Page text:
You are harder on yourself than you need to be, and it’s to nobody’s benefit, especially your children. The length at which you self-criticize and strive for mothering perfection is extremely unhealthy and can lead you to always thinking you need to prove your worth. Growing up with an alcoholic, you may have thought you were the reason for the dysfunction or the reason your parent could not recover. Perhaps you even still harbor a sense of responsibility for their drinking. Trying to avoid more failure at all costs, and not being able to love and forgive yourself when you do fail, leads to constant questioning of your parenting skills and spending years in self-doubt and fix-it mode.
Along with all the negative ACOA traits you may have inherited from your childhood, on the flip side there are some truly positive ones that can make you an amazing mother. Some of these include the fact that ACOAs are exceptionally loyal people who are highly intuitive (a trait they learned during childhood to foresee dysfunction) and who possess a very high level of empathy and compassion for the struggles of others.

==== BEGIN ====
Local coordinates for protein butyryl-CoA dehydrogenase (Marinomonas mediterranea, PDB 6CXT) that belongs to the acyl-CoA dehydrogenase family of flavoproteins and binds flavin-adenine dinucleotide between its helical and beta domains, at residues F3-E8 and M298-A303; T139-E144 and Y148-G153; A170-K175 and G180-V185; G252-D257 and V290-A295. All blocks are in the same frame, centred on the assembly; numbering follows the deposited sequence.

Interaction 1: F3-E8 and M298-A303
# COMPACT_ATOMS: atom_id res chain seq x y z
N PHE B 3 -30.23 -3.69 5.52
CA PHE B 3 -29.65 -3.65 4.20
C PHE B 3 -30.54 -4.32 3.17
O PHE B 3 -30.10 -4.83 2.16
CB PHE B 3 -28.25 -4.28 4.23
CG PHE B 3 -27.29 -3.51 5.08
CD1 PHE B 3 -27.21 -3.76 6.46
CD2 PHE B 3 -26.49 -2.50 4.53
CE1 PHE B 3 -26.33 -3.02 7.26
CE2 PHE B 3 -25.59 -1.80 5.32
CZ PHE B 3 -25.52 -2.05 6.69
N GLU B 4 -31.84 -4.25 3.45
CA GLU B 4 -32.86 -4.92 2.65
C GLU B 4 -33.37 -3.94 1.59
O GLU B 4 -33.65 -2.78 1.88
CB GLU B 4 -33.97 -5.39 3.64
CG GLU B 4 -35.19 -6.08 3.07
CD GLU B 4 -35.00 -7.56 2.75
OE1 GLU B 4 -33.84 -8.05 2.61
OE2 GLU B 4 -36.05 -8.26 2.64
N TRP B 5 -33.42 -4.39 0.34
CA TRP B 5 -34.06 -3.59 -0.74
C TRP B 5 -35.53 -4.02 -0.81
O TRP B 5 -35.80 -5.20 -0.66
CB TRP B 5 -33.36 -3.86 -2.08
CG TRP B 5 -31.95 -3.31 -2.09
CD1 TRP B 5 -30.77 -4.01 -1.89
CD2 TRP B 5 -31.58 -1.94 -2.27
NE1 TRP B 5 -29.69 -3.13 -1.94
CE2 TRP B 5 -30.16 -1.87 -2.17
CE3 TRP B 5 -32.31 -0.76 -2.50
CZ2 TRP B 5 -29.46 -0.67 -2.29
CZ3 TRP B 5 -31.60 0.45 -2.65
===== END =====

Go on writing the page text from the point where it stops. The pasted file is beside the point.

If you are a parent and an adult child of an alcoholic and are seeking help in better understanding the disease of alcoholism and how growing up with dysfunction affects your parenting, visit the ACOA website for a plethora of resources, articles, online support groups as well as where to find a local Al-Anon meeting. Don’t suffer and make mothering harder than it already is. Seek support and become emotionally equipped to be the best mom you can be.